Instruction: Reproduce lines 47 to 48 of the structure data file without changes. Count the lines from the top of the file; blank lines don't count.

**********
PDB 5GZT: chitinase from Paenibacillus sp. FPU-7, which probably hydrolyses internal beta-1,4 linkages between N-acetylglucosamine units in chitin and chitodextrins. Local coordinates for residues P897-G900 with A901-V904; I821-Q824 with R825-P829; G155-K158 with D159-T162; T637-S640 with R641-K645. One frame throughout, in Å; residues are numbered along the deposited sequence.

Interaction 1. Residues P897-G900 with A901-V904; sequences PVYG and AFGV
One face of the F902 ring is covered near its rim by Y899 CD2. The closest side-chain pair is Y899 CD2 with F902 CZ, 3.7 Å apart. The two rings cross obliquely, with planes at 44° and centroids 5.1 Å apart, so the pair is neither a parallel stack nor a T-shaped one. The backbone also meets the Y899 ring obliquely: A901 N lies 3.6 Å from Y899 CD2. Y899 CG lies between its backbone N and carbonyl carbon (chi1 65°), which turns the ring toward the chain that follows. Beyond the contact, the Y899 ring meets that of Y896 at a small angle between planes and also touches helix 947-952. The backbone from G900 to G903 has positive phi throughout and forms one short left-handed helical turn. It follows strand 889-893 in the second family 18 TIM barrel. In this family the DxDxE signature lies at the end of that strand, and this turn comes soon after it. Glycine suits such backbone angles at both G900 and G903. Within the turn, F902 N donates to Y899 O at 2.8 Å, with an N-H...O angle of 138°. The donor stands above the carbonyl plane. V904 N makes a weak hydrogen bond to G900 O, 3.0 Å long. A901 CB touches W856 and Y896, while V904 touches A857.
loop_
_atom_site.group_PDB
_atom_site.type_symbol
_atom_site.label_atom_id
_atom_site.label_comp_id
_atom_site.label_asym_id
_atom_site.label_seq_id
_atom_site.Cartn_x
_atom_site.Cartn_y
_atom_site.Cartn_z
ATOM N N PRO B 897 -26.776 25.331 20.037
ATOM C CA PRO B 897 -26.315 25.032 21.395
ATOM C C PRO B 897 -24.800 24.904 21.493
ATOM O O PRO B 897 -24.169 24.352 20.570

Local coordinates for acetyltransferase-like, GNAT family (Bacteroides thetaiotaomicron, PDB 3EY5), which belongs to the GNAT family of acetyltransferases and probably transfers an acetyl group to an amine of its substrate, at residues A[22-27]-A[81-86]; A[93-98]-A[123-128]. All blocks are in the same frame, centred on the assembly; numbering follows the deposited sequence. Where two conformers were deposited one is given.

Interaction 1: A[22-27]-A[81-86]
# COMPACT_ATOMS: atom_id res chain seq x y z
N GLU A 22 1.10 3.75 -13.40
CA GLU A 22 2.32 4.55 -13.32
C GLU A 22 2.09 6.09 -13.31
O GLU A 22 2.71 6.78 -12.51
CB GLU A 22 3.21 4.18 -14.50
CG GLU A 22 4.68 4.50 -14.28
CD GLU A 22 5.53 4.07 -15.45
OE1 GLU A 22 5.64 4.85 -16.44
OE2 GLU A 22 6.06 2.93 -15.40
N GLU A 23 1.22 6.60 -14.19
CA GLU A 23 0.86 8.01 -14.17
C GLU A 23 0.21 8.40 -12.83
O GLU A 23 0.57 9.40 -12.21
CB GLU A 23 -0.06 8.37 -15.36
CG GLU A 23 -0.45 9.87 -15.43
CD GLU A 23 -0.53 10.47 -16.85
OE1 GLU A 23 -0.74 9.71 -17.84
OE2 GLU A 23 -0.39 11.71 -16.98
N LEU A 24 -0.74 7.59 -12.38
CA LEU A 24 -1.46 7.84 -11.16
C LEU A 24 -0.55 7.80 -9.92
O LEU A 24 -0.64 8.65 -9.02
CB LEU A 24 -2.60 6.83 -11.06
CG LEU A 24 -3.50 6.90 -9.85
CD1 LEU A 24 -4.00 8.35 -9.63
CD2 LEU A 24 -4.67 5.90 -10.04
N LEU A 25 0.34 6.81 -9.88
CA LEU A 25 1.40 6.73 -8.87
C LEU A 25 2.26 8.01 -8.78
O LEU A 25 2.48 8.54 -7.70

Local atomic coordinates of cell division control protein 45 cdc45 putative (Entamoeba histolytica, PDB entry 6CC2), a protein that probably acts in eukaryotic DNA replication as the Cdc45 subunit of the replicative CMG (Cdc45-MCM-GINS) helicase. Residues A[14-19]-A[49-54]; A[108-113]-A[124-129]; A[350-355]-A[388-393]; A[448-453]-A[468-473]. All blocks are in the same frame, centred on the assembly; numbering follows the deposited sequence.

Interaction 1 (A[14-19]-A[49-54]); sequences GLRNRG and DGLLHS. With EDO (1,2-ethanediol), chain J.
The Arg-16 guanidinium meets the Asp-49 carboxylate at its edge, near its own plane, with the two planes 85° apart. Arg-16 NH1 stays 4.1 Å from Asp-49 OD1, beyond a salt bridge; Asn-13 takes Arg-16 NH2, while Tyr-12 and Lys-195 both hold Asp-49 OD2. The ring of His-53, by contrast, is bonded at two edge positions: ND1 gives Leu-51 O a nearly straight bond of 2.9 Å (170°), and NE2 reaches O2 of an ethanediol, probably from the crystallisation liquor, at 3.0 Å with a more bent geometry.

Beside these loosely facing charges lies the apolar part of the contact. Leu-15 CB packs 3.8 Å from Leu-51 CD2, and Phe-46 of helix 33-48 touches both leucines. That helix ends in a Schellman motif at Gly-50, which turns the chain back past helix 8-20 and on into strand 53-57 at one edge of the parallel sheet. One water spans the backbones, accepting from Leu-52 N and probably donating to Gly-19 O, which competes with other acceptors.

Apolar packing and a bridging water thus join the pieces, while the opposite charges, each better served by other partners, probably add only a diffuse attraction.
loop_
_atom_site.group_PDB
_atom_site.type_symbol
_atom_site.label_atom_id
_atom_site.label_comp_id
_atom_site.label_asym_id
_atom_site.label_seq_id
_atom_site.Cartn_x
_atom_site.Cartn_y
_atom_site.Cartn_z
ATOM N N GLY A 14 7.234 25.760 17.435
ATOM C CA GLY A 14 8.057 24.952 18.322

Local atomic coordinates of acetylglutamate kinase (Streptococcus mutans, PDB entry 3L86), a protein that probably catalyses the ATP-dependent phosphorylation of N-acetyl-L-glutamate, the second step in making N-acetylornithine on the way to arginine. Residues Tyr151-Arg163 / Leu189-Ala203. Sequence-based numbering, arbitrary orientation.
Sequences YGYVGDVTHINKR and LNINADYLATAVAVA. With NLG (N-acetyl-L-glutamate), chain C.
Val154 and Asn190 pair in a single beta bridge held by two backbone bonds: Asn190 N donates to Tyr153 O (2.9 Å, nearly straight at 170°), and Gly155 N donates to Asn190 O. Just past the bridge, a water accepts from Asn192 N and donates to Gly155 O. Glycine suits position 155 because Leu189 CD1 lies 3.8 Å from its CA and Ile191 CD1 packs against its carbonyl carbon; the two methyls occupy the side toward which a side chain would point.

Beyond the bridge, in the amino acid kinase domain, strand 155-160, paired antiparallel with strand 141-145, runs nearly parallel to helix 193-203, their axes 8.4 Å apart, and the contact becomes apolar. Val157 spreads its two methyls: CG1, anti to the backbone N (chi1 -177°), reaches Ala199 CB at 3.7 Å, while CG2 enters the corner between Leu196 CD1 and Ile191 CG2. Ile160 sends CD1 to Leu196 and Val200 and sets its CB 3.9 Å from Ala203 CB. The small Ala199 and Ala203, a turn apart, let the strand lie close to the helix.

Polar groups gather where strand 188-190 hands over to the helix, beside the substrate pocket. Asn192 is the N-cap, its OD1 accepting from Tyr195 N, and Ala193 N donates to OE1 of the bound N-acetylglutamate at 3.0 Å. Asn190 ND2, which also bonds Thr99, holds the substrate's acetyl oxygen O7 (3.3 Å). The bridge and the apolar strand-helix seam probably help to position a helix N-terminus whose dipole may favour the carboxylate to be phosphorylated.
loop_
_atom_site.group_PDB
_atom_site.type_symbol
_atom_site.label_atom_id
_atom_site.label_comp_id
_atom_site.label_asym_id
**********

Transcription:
N LEU A 25 0.34 6.81 -9.88
CA LEU A 25 1.40 6.73 -8.87